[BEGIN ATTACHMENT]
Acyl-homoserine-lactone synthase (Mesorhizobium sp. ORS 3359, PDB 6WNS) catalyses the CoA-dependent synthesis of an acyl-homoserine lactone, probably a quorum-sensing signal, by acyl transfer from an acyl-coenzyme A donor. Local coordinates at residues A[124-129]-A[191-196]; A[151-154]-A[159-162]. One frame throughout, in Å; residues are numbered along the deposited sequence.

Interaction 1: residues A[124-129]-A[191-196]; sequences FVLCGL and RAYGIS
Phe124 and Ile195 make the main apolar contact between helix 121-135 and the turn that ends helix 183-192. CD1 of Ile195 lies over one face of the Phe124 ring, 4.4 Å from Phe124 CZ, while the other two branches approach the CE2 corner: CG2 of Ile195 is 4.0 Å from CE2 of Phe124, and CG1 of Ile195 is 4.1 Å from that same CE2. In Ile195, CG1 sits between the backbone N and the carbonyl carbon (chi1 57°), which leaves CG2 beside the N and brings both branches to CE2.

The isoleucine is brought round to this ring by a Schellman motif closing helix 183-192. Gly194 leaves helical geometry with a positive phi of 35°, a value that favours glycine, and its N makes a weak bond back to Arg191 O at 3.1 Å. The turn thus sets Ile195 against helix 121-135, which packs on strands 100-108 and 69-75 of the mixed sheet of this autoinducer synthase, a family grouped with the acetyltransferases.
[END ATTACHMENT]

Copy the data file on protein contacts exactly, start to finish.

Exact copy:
Acyl-homoserine-lactone synthase (Mesorhizobium sp. ORS 3359, PDB 6WNS) catalyses the CoA-dependent synthesis of an acyl-homoserine lactone, probably a quorum-sensing signal, by acyl transfer from an acyl-coenzyme A donor. Local coordinates at residues A[124-129]-A[191-196]; A[151-154]-A[159-162]. One frame throughout, in Å; residues are numbered along the deposited sequence.

Interaction 1: residues A[124-129]-A[191-196]; sequences FVLCGL and RAYGIS
Phe124 and Ile195 make the main apolar contact between helix 121-135 and the turn that ends helix 183-192. CD1 of Ile195 lies over one face of the Phe124 ring, 4.4 Å from Phe124 CZ, while the other two branches approach the CE2 corner: CG2 of Ile195 is 4.0 Å from CE2 of Phe124, and CG1 of Ile195 is 4.1 Å from that same CE2. In Ile195, CG1 sits between the backbone N and the carbonyl carbon (chi1 57°), which leaves CG2 beside the N and brings both branches to CE2.

The isoleucine is brought round to this ring by a Schellman motif closing helix 183-192. Gly194 leaves helical geometry with a positive phi of 35°, a value that favours glycine, and its N makes a weak bond back to Arg191 O at 3.1 Å. The turn thus sets Ile195 against helix 121-135, which packs on strands 100-108 and 69-75 of the mixed sheet of this autoinducer synthase, a family grouped with the acetyltransferases.